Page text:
Pakistan's President Pervez Musharraf has attended military farewell ceremonies before his expected retirement as head of the country's armed forces. VOA's Barry Newhouse reports from Islamabad that analysts say the move could end up improving both the military and the government.
General Musharraf met with senior commanders at the military headquarters in Rawalpindi, bidding them farewell in closed-door ceremonies that are part of the military's formal retirement process.
Officials said General Musharraf will retire Wednesday, when his successor General Ashfaq Kayani takes over.
Interior Ministry spokesman Javid Iqbal Cheema said the transfer of power to General Kayani will not affect the military's fight against terrorism.
"I do not think the doffing of uniform would have any impact on this war on terror," Cheema said. "It is a challenge and a very serious threat to our internal security and we would continue our efforts to rid the country of extremists and terrorists."
Retired general and military analyst Talat Masood said General Musharraf's military retirement would allow the new army chief to focus on the military while the president handles only political issues.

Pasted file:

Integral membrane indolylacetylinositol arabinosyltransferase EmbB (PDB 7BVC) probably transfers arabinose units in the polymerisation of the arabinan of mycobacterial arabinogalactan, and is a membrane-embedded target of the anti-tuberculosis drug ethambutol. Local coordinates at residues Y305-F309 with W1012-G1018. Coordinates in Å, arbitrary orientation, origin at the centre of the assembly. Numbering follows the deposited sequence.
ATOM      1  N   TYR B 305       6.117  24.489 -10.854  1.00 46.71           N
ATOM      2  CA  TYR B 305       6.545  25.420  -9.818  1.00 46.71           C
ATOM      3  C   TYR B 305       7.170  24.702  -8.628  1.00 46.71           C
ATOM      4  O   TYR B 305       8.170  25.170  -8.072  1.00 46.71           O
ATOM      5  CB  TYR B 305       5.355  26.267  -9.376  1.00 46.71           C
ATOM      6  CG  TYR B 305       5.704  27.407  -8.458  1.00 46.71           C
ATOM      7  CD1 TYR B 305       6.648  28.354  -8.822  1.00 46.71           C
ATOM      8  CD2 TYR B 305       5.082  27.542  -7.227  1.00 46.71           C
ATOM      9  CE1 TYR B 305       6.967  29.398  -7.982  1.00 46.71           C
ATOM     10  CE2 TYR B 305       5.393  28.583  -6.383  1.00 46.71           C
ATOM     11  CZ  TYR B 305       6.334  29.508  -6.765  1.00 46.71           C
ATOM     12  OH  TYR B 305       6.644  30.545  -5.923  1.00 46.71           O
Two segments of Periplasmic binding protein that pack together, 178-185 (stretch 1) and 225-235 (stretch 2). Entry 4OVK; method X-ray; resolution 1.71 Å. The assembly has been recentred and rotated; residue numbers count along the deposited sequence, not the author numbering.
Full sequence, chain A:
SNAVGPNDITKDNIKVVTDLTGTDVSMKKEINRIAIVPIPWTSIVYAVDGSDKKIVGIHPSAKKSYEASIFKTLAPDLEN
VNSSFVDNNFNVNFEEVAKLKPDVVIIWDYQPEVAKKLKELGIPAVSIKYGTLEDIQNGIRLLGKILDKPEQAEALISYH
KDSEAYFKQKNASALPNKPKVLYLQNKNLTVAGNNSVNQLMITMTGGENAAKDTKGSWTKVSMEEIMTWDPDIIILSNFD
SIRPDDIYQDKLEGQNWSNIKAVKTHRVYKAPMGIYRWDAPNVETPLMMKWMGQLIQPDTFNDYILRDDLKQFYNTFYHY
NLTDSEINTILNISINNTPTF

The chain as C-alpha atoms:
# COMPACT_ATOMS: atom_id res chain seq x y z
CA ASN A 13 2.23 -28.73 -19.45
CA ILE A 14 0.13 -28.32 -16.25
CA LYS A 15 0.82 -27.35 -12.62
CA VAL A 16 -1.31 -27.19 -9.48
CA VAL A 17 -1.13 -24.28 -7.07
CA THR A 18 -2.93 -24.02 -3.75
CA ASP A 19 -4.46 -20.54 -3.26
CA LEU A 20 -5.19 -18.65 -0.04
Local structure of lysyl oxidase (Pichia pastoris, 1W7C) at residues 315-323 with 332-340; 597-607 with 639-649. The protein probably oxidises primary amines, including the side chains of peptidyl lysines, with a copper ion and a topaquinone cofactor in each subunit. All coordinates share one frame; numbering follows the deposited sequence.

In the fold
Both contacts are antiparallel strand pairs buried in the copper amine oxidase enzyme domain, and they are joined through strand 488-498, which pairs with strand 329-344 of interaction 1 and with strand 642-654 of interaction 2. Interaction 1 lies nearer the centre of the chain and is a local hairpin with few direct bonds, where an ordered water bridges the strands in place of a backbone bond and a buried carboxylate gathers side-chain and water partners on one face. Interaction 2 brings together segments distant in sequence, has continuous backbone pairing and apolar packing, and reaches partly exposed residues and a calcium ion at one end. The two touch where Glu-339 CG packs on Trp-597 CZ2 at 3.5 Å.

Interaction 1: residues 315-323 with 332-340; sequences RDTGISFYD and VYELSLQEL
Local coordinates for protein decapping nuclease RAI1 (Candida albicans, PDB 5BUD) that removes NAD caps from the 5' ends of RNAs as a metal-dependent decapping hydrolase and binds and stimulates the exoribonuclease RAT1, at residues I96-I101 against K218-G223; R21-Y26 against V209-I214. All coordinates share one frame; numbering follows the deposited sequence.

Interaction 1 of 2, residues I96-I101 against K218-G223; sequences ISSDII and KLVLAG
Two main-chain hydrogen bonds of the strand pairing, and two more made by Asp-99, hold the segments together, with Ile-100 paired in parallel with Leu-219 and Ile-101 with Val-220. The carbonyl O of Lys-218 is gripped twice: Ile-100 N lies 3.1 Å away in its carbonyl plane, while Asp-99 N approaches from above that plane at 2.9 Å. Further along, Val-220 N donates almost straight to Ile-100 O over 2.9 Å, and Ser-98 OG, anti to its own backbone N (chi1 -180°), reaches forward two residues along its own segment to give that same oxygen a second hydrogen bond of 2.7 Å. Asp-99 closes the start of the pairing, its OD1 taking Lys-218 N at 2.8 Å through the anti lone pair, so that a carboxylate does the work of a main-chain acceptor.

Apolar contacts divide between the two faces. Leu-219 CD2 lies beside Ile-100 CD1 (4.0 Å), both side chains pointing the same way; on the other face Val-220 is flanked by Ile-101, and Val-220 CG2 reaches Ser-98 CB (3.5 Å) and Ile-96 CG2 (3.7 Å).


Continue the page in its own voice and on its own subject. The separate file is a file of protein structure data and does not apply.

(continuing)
Masood said the retirement could also fundamentally change Pakistan's government, weakening the military's role in shaping policy and strengthening political parties.
"There will be a very different power structure emerging," Masood said. "He [Musharraf] has to now give in to the political parties themselves."
Opposition parties have welcomed the general's retirement announcement, but have not toned-down their criticism of his policies.
Critics say Pakistan's continuing emergency rule and a caretaker government made up largely of politicians from President Musharraf's party are signs that the president is trying to rig national elections in January.
Farzana Raja is a political candidate with former Prime Minister Benazir Bhutto's Pakistan People's Party. She says opposition parties are trying to stay united on whether they will boycott the polls.
"We are in contact with the other political parties to make sure we take one decision, all together, for the restoration of true democracy in this country," Raja said.
While nearly all opposition parties have registered candidates for the January 8 vote, they say they may still boycott the elections unless the government ends emergency rule, reinstates deposed Supreme Court justices, and restores the Constitution.